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State and federal guidelines mandate accurate record keeping of medications. No matter where you work as a nurse, part of the daily routine includes narcotics counts at the beginning and ending of each shift. The interviewer wants to know that you understand the importance of accurate record keeping and that you will handle any discrepancies within the legal guidelines.
"If I were taking over a shift and the nurse who worked before me told me about a discrepancy between the narcotics count book and the actual medications on hand, I would first ask her if we can do another count to verify the discrepancy. If the count does reflect that medications are missing, I would immediately report this to my supervisor. This is not about getting someone into trouble, but about being accountable for the safety and well being of my patients, myself, and the other staff. Medication errors are sometimes made, but it is my responsibility to make sure I notify the appropriate people (my supervisor) to determine where the error occurred and to make sure it doesn't happen again."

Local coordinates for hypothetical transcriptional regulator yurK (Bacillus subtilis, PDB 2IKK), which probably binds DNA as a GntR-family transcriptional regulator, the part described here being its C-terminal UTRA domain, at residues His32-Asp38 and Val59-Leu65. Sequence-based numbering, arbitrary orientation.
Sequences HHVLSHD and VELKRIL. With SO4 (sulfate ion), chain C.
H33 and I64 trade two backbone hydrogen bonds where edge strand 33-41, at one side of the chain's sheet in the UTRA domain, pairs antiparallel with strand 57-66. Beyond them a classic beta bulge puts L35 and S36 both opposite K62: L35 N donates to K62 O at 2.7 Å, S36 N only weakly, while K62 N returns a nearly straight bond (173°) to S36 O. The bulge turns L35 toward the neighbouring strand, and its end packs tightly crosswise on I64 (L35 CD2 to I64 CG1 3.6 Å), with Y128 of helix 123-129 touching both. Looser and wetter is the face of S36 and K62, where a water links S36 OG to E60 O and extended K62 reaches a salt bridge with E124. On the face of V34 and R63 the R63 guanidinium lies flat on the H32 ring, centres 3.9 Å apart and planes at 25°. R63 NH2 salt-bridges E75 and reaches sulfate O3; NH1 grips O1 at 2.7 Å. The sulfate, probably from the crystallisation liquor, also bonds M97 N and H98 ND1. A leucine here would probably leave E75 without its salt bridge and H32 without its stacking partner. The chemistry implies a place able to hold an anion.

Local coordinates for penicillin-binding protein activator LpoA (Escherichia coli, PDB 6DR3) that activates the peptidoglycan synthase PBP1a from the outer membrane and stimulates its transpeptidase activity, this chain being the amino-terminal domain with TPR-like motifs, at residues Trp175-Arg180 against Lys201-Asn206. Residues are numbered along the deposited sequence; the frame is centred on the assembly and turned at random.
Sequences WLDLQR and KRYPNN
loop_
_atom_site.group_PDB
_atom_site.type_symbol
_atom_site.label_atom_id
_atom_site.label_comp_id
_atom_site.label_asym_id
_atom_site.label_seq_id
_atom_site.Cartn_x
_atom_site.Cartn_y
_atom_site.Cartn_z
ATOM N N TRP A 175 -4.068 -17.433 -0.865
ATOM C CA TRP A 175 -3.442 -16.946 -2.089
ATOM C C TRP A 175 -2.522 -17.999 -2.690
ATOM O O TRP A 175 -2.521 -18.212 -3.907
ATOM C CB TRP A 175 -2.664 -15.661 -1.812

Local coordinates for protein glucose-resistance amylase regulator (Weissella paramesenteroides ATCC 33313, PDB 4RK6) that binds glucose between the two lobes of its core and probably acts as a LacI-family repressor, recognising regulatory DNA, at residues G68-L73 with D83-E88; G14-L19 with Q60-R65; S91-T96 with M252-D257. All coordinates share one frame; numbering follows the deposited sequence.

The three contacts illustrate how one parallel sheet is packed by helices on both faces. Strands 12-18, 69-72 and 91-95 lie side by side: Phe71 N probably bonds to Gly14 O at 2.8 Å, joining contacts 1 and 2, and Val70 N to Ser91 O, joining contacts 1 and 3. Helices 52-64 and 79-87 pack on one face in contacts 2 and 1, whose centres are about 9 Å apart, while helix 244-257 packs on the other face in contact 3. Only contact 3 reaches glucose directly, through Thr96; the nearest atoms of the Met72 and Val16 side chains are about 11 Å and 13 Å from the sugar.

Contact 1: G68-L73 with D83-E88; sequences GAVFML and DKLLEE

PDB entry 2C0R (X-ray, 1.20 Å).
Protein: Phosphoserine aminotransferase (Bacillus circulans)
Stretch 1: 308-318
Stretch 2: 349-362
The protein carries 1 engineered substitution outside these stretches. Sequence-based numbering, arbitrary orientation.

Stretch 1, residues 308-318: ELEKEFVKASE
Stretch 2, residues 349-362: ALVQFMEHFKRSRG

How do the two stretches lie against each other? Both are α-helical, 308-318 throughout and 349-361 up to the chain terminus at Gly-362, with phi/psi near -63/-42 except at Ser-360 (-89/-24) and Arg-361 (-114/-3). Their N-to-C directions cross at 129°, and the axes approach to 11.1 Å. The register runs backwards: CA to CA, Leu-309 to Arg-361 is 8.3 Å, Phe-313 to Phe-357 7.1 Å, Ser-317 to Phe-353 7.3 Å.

Entry Level Example
"Any time the count of medications does not match the record book, I would report the incident to my supervisor. While errors do occur, unfortunately, there could be other reasons for inaccurate counts. It is my responsibility to notify a supervisor. This puts the situation in the hands of someone with authority and protects me from any liability related to missing medications."
Have you ever received negative feedback from a supervisor, and if so, how did you handle it?